And, what I do, I’ll get a little techie on you here, Scott, this will be the pro tip. There’s another app called SleepStream and it plays white noise that blocks out a lot of ambient noise. And, a lot of times these Yoga Nidra sessions, there’s long periods of just silence in between what the person says is the next cue. So, if the kids are up and awake getting ready for the day and I’m not ready to get up yet or the dogs are barking or the roosters crowing which usually starts about 4:30, this SleepStream app, I can play it simultaneous to the Yoga Nidra and just my cheapo headphones and it’ll block out ambient noise while I’m still able to hear the Yoga Nidra voice. So, that’s what I’ll do if I just need to use some kind of a sound to lull me to sleep. I still like that.

There’s an app called the NuCalm that’s also really good, but for Yoga Nidra combining something like Ali’s Yoga Nidra tracks with the SleepStream app, it’s incredible.

Scott:  Do you have one headphone going in one ear? How does that work? Is it also both being piped in your ears at the same time?

Ben:  I have the Sleep phones. They’re only 20 bucks I think on Amazon.

Scott:  Yeah.

Ben:  But, they’re good for side sleepers, if I to tend to roll on my side. And, if I happen to have forgotten to get those out before bed, I’ll literally just use my old-school Apple white wired headphones and put those in. But, yeah, no, it layers over. So, the SleepSpace, white noise layers over the Yoga Nidra. So, it’s not coming through two separate speakers. Both those tracks are coming through both headphones into both ears.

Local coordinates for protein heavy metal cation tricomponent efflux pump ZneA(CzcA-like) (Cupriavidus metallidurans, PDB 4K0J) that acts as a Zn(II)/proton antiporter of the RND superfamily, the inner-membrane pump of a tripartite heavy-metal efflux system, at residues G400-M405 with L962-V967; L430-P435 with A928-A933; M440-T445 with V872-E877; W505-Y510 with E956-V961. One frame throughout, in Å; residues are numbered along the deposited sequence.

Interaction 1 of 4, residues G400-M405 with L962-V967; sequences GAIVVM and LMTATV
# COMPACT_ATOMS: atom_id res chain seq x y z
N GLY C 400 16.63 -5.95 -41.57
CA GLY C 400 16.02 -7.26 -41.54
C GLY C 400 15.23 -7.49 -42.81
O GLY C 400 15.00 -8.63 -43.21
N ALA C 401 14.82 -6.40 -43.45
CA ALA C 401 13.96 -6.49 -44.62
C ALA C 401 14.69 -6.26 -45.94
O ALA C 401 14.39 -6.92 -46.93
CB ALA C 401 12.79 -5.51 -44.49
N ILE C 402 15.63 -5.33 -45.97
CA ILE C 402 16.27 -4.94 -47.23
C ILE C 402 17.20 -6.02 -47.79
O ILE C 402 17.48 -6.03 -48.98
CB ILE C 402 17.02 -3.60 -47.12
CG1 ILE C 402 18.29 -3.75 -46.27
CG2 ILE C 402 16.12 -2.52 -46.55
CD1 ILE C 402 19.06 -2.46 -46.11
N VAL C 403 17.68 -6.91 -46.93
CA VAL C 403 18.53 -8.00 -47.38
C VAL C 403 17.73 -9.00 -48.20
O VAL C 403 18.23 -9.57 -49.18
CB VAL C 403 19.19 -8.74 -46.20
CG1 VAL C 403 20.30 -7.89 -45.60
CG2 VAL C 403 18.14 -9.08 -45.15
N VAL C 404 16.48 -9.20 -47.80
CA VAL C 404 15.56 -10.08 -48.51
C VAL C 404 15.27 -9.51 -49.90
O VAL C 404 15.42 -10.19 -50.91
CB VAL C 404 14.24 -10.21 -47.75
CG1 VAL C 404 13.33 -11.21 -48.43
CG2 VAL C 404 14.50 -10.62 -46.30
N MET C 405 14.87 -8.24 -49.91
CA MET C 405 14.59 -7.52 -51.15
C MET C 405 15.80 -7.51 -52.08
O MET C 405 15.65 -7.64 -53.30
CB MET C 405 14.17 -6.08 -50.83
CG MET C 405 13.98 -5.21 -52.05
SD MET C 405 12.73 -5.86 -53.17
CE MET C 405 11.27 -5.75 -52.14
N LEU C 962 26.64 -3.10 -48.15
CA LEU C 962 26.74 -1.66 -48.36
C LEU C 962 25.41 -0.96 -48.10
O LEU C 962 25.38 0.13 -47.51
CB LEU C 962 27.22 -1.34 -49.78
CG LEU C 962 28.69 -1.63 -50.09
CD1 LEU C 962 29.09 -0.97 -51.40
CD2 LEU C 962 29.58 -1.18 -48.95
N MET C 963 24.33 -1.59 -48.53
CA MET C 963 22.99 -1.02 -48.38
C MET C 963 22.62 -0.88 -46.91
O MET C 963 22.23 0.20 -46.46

Scott:  Cool. You’re doing a real-time mix, man. That’s cool. I dig it.

Ben:  Yeah.

Scott:  Yeah. I’ll use the old Apple old-school headphones when I travel too for the white noise. I find that helps a lot.

Ben:  Yeah.

Scott:  And, I have a free app that I use for the white noise piece of things too.

Ben:   You know the other hack for this, and this is something that I learned from Luke Story. You know those underwater swim headphones that they use bone vibration to transmit sound?

Scott:  Yeah.

Ben:  You can have in your regular headphones and then in your underwater MP3 player that you’re using on dry land. What Luke told me is he’ll play Joe Dispenza meditation tracks while playing NuCalm, and he’ll play the NuCalm through his regular headphones and play the Joe Dispenza meditation tracks through his bone vibrating headphones if you want to call them that. And, that’s another way to layer. So, all sorts of different ways to sleep if you like many other people can’t turn the brain off at night or at least stop up the brain diarrhea.

Scott:  I love that. Yeah. I’ve used NuCalm before. I like it and I’m a big fan of Sam Harris’s Waking Up app as well. And so, some of his longer meditations and I’ve had a couple friends learn how to splice those things together with various other tracks like NuCalm and other things. This is getting fancy, but it’s interesting to play around with. I think the body scans are great for the reasons you mentioned, Ben. It’s a way to get out of your head a little bit and it’s a way to just kind of let everything relax. And, that’s typically what you need is you just need your brain to shut off enough so you can start jumping into deep sleep, which is what all of us need to do in that early time when we get into bed.